BALANCE AT WORK BLOG

Assessing suitability

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The following information is an excerpt from the whitepaper ‘Best Practices in Talent Assessment’ by Dan Harrison, PhD, of Harrison Assessments International ©2008 Harrison Assessments International.  For a copy of the full report, please email us.

For most jobs, suitability factors are about 50% of the job success factors. Therefore, effectively measuring suitability is an essential part of assessment. However, suitability is much more difficult to measure than eligibility. The first challenge is to determine which suitability factors relate to job success for a particular job. However, even when that is determined, assessing job suitability accurately is unlikely unless you can determine how different levels of each suitability factor impacts job success.

For example, you may determine that self-motivation is an important factor for job success for a particular job. But you still need to determine how detrimental or how beneficial each level of self-motivation. In some cases, the more the person has the better. However, for other jobs, a moderate level is enough.

Each level of each factor needs to be scored according to its impact on performance. That is why HA contains significant previous research regarding suitability factors and their impact on performance for different job types and for different jobs. Without this, it is nearly impossible to assess behaviour effectively.

Suitability factors are behavioural and are much more difficult for people to change than eligibility factors. This makes it even more important to accurately assess behaviour during the recruitment process. Most organisations hire people for their eligibility and then try to develop their suitability. And in many cases fire them for their lack of suitability. Since behaviour is fundamentally more difficult to change than eligibility, it is better to hire people who already have the suitability for the job.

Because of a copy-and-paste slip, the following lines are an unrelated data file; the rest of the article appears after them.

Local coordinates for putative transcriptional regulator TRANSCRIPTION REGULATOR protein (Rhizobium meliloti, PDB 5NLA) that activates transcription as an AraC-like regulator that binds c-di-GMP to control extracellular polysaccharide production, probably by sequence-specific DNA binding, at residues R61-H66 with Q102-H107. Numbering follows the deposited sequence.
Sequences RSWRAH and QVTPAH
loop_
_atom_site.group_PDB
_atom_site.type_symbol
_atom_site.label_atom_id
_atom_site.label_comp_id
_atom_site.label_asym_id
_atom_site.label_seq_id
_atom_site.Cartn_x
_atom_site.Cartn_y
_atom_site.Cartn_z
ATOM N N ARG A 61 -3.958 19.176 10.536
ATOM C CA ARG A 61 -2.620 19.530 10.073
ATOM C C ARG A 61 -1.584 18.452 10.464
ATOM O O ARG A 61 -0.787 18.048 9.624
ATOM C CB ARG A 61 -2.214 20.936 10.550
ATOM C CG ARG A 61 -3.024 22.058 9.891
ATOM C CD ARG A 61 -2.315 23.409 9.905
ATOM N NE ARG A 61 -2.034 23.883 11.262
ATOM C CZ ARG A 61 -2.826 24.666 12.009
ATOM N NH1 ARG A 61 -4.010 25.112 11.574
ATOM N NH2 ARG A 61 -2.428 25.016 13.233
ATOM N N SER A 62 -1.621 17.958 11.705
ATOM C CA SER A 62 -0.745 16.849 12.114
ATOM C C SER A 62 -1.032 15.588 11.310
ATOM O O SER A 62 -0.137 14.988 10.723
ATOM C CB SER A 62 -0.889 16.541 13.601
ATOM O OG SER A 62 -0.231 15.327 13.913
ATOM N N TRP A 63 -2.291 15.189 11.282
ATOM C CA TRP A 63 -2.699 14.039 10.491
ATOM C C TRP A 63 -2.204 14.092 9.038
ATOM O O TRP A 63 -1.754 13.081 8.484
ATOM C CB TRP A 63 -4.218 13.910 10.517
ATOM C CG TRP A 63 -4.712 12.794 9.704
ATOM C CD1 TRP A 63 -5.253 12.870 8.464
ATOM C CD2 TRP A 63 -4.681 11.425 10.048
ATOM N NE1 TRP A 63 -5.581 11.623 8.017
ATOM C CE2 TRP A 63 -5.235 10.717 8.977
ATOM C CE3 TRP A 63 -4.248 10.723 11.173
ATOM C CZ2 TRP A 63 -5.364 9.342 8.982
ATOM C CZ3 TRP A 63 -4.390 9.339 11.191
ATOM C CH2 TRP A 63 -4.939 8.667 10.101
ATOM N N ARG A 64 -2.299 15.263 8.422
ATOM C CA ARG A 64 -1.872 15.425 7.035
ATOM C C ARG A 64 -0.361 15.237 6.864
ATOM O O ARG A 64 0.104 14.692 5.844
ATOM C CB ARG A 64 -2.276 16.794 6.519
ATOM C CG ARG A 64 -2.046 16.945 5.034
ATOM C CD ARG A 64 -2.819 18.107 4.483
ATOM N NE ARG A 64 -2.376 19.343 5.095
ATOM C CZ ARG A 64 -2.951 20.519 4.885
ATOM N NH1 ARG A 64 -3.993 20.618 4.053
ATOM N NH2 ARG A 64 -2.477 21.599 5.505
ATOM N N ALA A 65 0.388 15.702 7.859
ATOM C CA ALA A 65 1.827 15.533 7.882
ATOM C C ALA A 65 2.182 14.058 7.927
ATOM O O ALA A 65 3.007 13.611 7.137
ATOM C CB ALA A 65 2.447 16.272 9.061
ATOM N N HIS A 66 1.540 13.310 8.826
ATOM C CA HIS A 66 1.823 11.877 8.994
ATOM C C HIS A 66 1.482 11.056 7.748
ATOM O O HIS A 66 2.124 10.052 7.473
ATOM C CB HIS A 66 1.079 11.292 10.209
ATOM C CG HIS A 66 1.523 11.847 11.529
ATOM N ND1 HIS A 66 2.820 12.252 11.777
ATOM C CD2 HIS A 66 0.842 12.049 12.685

To illustrate different aspects of suitability, here are some examples of job behaviour factors that could be relevant to a specific job. These are just a small sample of more than one hundred important suitability factors that could relate to job success.

• What types of things will an applicant or employee accomplish or put off?

• What motivates them?

• How will they communicate, influence and lead?

    • How well they can handle autonomy, freedom and responsibility?

    • How much initiative will they take?

    • How much will they persist when faced with obstacles?

    • How innovative will they be?

    • How much will they accept and respond appropriately to feedback?

    • To what degree will they become autocratic, dogmatic, dictatorial or controlling?

    • How much will they resist change and/or be rigid?

    • What behaviours will they exhibit under stress?

    • How much will they be blunt or harsh in their communications?

    • How much will they tend to be blindly optimistic, impulsive, illogical or easily influenced?

    • To what degree will they avoid difficult decisions?

    • How well will they organise and handle details?

    • How much will they be scattered or chaotic in their approach to projects or planning?

    • How much will they seek to learn, grow and excel?

    • What kind of recognition do they need?

    • As a leader, how well will they provide direction?

    • How well will they enforce policy and standards?

    • How likely are they to steal?

    • How well do they handle conflicts?

    • How reasonable will they be when assessing the value of their contributions to the company?

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